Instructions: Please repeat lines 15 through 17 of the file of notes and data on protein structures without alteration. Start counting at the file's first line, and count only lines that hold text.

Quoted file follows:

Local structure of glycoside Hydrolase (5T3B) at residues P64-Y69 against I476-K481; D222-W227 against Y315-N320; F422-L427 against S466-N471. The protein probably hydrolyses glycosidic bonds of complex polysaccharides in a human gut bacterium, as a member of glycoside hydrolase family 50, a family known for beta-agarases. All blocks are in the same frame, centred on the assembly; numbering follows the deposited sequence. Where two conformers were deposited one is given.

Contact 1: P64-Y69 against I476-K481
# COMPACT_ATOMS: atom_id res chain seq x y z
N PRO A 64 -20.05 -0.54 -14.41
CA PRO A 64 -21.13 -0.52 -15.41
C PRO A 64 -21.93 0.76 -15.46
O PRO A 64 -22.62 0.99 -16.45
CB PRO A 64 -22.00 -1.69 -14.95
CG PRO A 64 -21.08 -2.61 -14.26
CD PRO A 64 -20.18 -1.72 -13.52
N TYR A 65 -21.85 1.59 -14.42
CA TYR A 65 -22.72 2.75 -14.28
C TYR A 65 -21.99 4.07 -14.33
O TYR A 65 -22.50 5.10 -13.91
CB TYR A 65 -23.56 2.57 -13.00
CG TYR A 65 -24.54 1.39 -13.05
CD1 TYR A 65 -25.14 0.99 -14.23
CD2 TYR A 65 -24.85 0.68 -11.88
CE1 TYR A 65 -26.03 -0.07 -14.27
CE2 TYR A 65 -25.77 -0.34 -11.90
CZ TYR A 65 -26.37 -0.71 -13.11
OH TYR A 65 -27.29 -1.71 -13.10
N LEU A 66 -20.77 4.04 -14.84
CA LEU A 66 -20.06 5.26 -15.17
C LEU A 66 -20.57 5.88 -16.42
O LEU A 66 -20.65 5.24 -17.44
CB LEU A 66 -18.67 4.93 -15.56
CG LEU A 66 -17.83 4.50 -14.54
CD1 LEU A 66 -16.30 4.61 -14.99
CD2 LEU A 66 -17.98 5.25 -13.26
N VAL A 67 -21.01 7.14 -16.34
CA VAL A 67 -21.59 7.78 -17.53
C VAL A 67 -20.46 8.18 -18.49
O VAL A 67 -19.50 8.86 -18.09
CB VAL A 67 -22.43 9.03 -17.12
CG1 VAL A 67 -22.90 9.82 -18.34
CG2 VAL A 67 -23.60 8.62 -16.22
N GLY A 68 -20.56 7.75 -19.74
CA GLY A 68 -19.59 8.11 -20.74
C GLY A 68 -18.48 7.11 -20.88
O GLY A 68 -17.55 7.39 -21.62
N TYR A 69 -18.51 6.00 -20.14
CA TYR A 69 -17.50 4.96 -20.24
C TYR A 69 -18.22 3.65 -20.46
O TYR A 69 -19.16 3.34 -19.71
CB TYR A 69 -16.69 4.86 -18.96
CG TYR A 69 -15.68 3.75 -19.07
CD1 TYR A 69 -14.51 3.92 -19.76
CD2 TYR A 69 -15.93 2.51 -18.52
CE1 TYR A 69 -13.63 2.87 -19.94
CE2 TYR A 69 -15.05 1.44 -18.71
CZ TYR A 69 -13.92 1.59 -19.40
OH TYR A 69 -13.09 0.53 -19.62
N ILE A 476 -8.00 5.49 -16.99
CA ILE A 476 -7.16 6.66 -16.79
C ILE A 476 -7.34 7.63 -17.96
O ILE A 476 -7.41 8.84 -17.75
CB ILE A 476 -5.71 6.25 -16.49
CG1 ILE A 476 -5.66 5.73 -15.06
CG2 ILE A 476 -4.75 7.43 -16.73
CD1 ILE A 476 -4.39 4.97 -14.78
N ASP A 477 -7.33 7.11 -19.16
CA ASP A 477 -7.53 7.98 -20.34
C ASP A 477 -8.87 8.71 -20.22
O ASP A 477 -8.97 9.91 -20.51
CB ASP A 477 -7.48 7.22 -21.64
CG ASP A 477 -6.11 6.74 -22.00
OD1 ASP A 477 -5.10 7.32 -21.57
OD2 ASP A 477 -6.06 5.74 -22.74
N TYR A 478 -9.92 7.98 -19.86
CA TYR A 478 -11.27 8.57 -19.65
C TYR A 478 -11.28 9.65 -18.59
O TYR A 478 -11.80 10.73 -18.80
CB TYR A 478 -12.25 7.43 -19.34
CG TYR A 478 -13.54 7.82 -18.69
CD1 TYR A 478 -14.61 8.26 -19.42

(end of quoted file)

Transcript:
CB TYR A 65 -23.56 2.57 -13.00
CG TYR A 65 -24.54 1.39 -13.05
CD1 TYR A 65 -25.14 0.99 -14.23